Nearly one-third of employers, 32.4%, offer or are planning to offer some student loan debt program, such as debt consolidation, refinancing or employer-paid subsidies, according to EBRI’s 2018 Financial Wellbeing Survey.
“Student loan debt is a hot button topic in the workplace,” EBRI says in its report, “How Employers Are Tackling Student Loan Debt.” “The percentage of American families with student loan debt has more than doubled since 1992, from 10.5% in 1992 to 22.3% in 2016.”
Additionally, “repayment of this debt can be challenging. In 2017, one-fifth of those with education debt were behind on their payments.”
Those employers that are focused on student loan debt are more than twice as likely than the typical survey respondent to have measured the financial well-being needs of their employees, including examining existing employee benefit data (68%), surveying employees (56%), holding focus groups (46%) and analyzing other quantitative employee data (45%).
Forty percent of the employers focused on student loan debt rated their concern as high, compared to 25% of overall employers in the survey. Asked why they are focused on student debt, 56% of employers said to retain employees, and 49% said to reduce employee stress.
Employers’ most common approach for determining employees’ financial wellness needs, cited by 63%, was examining existing employee benefit data, such as retirement plan data, including deferral rates, average balances and loan frequency and amounts. Among employers focused on student loan debt, this rises to 68%. This group was also more likely to have surveyed employees (56%), held focus groups (46%) and analyzed other quantitative employee data (45%).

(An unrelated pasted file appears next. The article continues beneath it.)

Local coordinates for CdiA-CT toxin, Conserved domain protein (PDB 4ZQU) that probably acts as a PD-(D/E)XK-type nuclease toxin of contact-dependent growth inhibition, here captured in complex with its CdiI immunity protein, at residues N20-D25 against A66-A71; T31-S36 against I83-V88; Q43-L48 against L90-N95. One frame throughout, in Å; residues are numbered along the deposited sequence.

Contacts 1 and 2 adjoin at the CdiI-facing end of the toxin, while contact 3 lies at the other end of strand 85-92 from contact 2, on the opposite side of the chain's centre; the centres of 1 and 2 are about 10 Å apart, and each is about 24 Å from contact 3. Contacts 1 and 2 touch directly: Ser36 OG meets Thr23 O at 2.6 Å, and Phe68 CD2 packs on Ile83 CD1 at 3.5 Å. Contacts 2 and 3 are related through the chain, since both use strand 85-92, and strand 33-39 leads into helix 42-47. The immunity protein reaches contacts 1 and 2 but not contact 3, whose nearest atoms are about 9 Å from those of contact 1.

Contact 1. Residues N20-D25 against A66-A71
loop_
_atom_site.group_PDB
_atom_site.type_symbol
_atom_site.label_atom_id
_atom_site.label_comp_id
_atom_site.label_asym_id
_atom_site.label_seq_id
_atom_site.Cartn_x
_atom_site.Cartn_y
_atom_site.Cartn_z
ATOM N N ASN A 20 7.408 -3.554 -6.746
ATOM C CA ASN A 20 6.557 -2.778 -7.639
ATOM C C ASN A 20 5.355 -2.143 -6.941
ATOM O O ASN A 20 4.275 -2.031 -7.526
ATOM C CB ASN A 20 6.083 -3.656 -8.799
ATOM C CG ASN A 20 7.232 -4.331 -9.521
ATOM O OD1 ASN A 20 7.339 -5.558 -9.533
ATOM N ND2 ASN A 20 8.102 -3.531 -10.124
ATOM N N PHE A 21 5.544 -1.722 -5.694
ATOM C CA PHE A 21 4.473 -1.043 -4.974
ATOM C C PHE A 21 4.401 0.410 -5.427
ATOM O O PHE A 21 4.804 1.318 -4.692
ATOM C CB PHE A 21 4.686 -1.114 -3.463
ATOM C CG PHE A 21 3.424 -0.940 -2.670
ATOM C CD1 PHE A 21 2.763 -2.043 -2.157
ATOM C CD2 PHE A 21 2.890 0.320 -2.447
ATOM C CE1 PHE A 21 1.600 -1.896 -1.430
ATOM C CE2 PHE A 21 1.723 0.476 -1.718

There were very few differences between the way financial wellness programs are offered between typical survey respondents and those focused on student loan debt. Both were fairly equally likely to favor pilot programs (38.0% and 37.5%) or periodic/ad hoc campaigns (32.0% and 28.8%) over holistic programs (16.0% and 15.0%) and one-time initiatives (12.0% and 16.3%).
Asked how they help employees grapple with personal financial challenges, 60.0% of all survey respondents and 61.3% of those focused on student loan debt say through financial planning education.
Asked where they source financial wellness initiatives, the most common response was a mix of methods (42.0% and 41.3%) followed by retirement plan providers (33.0% and 35.0%), the company itself (26.0% and 32.5%) and a contracted financial wellness vendor (26.0% and 30.0%). As to how they are paying for financial wellness initiatives, the most common approach was employer-paid (68.0% and 72.5%), followed by the vendor including such service in its overall pricing (34.0% and 28.8%) and employee-paid (20.0% and 27.5%).
Asked to estimate the annual cost per employee of offering financial wellness programs, the most common response was not sure (26% and 20%), followed by $50 (43% and 48%).
Asked who is championing their financial wellness initiative, the most common source is human resources (55.0% and 60.0%) followed by a senior executive (21.0% and 17.5%) and a vendor (10.0% and 7.5%).
In conclusion, EBRI says, “in a competitive job market, student loan debt help is becoming an important tool for employers eager to attract and retain workers. Policymakers are recognizing the need for such help, as well. Bills such as the Employer Participation in Repayment Act would allow employers to assist employees with student loan payments, tax free, for up to $5,250 per year.”
EBRI’s full report can be viewed here.
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